Daily Archives: December 9, 2009

Adam Thomson of the Financial Times writes about the political implications of Mexico’s newly nominated central bank governor Read more >>

The Mexican president has named finance minister Agustín Carstens as the next central bank governor. Ernesto Cordero, who until this week headed Sedesol, the country’s social development ministry, will take over from Mr Carstens. Insiders say that the move also allowed Mr Calderón to install another confidante in a key ministry – an emerging pattern not lost on political analysts – in the form of Mr Cordero. 

Read more at ft.com

Extended periods of low interest rates increase the amount of risk banks take. Monetary policy may influence banks’ perceptions of – and attitudes towards – risk in at least two ways: (1) directly, through the search for higher yields, especially where return targets are nominal; and (2) indirectly, through the impact of interest rates on valuations, incomes and cash flows, which can in turn modify how banks measure risk.

So monetary policy is not fully neutral from a financial stability perspective. It is important that monetary authorities learn how to factor in the effect of their policies on risk-taking, and that prudential authorities be especially vigilant during periods of unusually low interest rates, particularly if they are accompanied by other signs of risk-taking, such as rapid credit and asset price increases. Read more >>

Yes, rising. The composition of lending in China is changing significantly (see chart). Although net lending fell in Q3 and in October, that was driven by a sharp reduction in short-term loans. Medium- and long-term loans, which arguably provide greater support for investment and for the real economy, continued to grow at a brisk pace during Q3:

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Safe haven flows that favoured the dollar have been reversing. Carry trades always defy measurement, but such positions, with the dollar as a funding currency, are thought to be increasing, putting upward pressure on higher-yielding currencies. And with asset prices rising, the hedging US dollar holdings by European and Australian institutional investors also weighs on the dollar. Read more >>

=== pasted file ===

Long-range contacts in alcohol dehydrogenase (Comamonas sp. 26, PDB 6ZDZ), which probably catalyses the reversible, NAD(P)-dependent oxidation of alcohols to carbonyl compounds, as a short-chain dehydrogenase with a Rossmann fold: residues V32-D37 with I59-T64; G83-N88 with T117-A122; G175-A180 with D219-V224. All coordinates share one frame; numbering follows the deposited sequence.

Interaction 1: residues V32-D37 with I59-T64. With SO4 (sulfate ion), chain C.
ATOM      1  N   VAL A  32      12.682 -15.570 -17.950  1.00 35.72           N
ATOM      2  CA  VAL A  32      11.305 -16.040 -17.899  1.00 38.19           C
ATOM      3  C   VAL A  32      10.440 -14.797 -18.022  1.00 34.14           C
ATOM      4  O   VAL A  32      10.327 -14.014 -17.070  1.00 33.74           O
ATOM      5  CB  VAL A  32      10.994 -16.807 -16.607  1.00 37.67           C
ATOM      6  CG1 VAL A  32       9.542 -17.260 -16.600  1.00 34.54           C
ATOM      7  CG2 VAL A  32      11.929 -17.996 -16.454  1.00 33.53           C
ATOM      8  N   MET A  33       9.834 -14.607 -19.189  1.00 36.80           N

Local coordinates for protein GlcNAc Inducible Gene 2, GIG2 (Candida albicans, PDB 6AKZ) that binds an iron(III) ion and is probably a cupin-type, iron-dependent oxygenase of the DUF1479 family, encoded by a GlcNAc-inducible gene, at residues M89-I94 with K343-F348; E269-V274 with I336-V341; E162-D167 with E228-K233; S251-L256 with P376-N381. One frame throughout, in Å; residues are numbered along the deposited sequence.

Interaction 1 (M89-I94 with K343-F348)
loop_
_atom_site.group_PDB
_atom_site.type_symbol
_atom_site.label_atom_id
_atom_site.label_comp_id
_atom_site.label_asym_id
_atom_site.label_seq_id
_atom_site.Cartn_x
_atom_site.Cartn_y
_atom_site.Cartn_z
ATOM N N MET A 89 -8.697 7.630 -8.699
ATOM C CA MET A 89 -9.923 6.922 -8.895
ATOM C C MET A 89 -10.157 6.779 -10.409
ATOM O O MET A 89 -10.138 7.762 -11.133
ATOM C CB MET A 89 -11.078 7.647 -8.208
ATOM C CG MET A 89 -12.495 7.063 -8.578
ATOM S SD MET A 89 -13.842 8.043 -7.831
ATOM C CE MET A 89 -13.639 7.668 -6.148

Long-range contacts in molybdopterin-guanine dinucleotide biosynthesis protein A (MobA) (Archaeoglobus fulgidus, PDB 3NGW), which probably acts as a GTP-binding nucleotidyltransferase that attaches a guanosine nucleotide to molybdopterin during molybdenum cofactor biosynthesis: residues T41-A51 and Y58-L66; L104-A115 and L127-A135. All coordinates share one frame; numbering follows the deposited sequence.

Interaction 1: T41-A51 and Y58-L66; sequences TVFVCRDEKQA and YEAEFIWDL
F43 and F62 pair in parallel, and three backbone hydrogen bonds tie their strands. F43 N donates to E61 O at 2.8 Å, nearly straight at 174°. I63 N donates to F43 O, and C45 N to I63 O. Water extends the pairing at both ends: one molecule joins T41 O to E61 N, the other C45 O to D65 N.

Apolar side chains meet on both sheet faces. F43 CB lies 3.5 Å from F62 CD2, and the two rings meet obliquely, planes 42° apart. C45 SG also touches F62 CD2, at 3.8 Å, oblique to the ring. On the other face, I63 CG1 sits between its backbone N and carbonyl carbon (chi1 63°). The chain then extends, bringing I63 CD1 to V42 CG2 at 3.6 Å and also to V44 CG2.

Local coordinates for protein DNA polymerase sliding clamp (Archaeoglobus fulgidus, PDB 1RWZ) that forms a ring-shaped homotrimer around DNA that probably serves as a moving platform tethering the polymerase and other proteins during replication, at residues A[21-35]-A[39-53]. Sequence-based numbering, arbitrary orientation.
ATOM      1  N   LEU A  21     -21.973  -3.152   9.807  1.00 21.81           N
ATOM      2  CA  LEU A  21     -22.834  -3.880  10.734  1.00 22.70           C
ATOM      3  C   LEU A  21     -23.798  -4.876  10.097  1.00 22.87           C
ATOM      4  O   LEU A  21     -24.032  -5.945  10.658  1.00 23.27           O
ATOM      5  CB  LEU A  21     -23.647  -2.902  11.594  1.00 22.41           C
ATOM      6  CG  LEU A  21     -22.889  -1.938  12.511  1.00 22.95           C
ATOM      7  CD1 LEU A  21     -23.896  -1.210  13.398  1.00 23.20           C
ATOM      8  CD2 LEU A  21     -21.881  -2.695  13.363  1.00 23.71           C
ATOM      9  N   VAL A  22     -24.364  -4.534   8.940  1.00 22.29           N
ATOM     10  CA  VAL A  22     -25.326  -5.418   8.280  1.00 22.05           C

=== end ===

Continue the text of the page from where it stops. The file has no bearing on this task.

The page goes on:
Both output volatility and depth of recession experienced in the OECD were negatively correlated to trade openness and exposure to terms-of-trade shocks. They also exhibited strong negative correlations with inflation volatility. The latter suggests that, to the extent that monetary policy succeeded in stabilising inflation, it also played a key role in explaining differences in output volatility – both between countries, and over time. Read more >>

Chris Giles

Alistair Darling’s task in the pre-Budget report was to improve the credibility of Britain’s deficit reduction plans for the public, the markets and for those running monetary policy. I am convinced this report will fail on all counts.

With a couple of hours digging through the numbers, the report strikes me as deeply political and its presentation extremely unhelpful. This is not the way to gain credibility. Why? Read more >>

Not to be outdone by its rivals at Fitch, who on Tuesday downgraded the sovereign rating of the Hellenic Republic of Greece, Standard & Poor’s on Wednesday revised its outlook on the Kingdom of Spain to negative from stable. The agency affirmed the existing ‘AA+’ long-term and ‘A-1+’ short-term sovereign credit ratings. Read more >>

“I wish someone would give me one shred of neutral evidence that financial innovation has led to economic growth — one shred of evidence.” – Paul Volcker, former chairman of the Fed

Ralph Atkins

Last night Axel Weber, Bundesbank president, showed mastery of the art of central banking at a dinner hosted for Frankfurt’s business journalists. That is a polite way of saying that he was charming, happy to discuss issues at length – but circumspect.

On Greece’s rating downgrades, Mr Weber pointed out the urgency of Athens exerting greater fiscal discipline. But despite lots of questions - highlighting growing German concern about Greece - he was not explicit on whether the ECB would ever actually exclude Greek assets from its liquidity-providing operations (which would be a risk if the ECB returned to pre-crisis minimum rating standards after 2010).

Mr Weber was soothing on Dubai, pointing out that Read more >>